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Cognition 7B Thinking, problem solving creativity and language.

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Presentation on theme: "Cognition 7B Thinking, problem solving creativity and language."— Presentation transcript:

1 Cognition 7B Thinking, problem solving creativity and language

2 Working with a partner to better understand Must submit example sheet at end of period

3 Slide # 3 Creativity The ability to use information in new and original ways All problem solving requires creativity Creativity includes flexibility Recombination and insight

4 5 components to creative thinking Expertise – The more you know in a specific area, the more solutions Imaginative thinking skills – cartoon thinking, (living on sun not earth) Venturesome personality – perseveres obstacles Intrinsic environment – satisfaction Creative environment -

5 Availability Heuristic Estimating the likelihood of events based on their availability in memory; if instances come readily to mind (perhaps because of their vividness), we presume such events are common. J9A8UEERE J9A8UEERE

6 Representativeness Heuristic Judging the likelihood of things in terms of how well they seem to represent, or match, particular prototypes; may lead us to ignore other relevant information. O8 O8 VgF5xMqphE&feature=endscreen&NR=1 VgF5xMqphE&feature=endscreen&NR=1

7 Examples of each w/partner Representativeness Heuristic Availability Heuristic

8 What hinders our problem solving? (examples w/partner) Confirmation Bias –searching for ideas to confirm your own theories Fixation -inability to see a problem from fresh perspective Mental set- mindset of what has worked by others or self in past Functional fixedness- searching for screwdriver when a penny could of done the job.

9 Algorithm Vs. Heuristic

10 Algorithm Step by step procedure that guarantee a solution. But step by step algorithm can be tiring!! algorithms concerns a specific set of finite steps in order to bring about a solution whereas heuristics offer possible means to arrive upon an answer.

11 Example Algorithm Someone who has forgotten their glasses may develop an algorithm for copying the correct information from a white board at school similar to: 1. Attempt to read information. If this is possible, copy it down. If not, refer to step 2. 2. Squint eyes in an attempt to read the information. If this is possible, copy it down. If not, refer to step 3. 3.Ask a neighbor what the information says. If this is possible, copy this down. If not, refer to step 4. The steps of this algorithm will carry on until the objective, namely copying down the notes, is reached.

12 Heuristics A simple thinking strategy that often allows us to make judgments and solve problems efficiently; using speedier but also more detail than algorithm. Forgot my glasses: Call mom to drop off Borrow my friend who has same prescription Page 300 in book ; grocery vs. grocery isle Examples w/partner of heuristic vs. algorithm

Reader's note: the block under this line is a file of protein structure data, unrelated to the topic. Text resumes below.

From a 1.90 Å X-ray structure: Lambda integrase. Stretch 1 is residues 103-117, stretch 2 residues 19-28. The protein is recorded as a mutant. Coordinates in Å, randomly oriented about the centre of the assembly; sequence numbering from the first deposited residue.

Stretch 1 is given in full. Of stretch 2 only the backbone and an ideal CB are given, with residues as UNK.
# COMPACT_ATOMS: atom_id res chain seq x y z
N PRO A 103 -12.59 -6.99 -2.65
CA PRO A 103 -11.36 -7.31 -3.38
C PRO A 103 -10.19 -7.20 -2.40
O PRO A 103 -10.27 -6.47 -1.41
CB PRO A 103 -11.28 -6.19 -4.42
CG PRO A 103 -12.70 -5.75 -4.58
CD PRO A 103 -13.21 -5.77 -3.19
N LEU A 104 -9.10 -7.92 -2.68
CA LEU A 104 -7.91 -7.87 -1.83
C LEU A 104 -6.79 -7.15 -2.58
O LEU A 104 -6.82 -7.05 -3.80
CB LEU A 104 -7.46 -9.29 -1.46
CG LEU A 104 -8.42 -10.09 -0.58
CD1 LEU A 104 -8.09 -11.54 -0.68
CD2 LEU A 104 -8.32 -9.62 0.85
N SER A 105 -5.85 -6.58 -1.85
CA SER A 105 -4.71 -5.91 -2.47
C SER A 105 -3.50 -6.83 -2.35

13 Amnesia Often caused by a traumatic injury to the brain, such as a concussion Retrograde amnesia Past memories Anterograde amnesia New Memories

14 Slide # 14 Retrospective vs. Prospective Memory (examples) Retrospective memory: past experience or events and previously acquired information. elementary school memories childhood memories Prospective memory: things you need to do in the future Homework Graduate

15 Slide # 15 Childhood Amnesia A normal phase of development that accounts for the lack of memory before the ages of 3

16 Slide # 16 How Do Children Learn Language? B.F. Skinner and operant conditioning Behavior is reinforced with smiles and attention Children understand before they speak Children learn language through observation

17 Slide # 17 Noam Chomsky A mental program LAD – language acquisition device Infants possess an innate capacity for language Transformational grammar – rules of lange.

18 Slide # 18 Stages of Language Development Birth/infancy: cries, distress 2 months: cooing 4 months: babble 9 months: babbling is refined

19 Slide # 19 Stages (continued)examples By 1 year: single words are uttered(dadda) By 2 years: two words together (50–100 words)(me play) By 4 years: complete sentences

20 Slide # 20 The Structure of Language Four rules 1. Phonemes 2. Morphemes 3. Syntax 4. Semantics

21 Slide # 21 Phonemes Individual sounds that are basic structural elements of language 100 different and recognizable sounds Ex. Sh or t, vowels Example

22 Slide # 22 Morphemes The smallest unit of meaning in a given language Made up of one or more phonemes Phonemes are units of sound, morphemes are units of meaning Example; a word, prefix or suffix, ex. Book, love, reason are single morphemes Love is morpheme but loves have 2 morphemes Love + s = 2

23 Syntax Language rules that govern how words can be combined to form meaningful phrases and sentences Syntax varies from language to language I would like a muffin, shouted John. Slide # 23

24 Slide # 24 Semantics The study of meaning in language The same word can have different meanings Do you mind if I sit next to you? and A mind is a terrible thing to waste. Clearly the word mind has different meanings in each of these sentences. Our knowledge of semantics helps us realize which meaning applies to which instance. In the first sentence, mind functions as a verb; in the second sentence, it functions as a noun.

25 Turn in partner paper Make sure you both have your names written on it.

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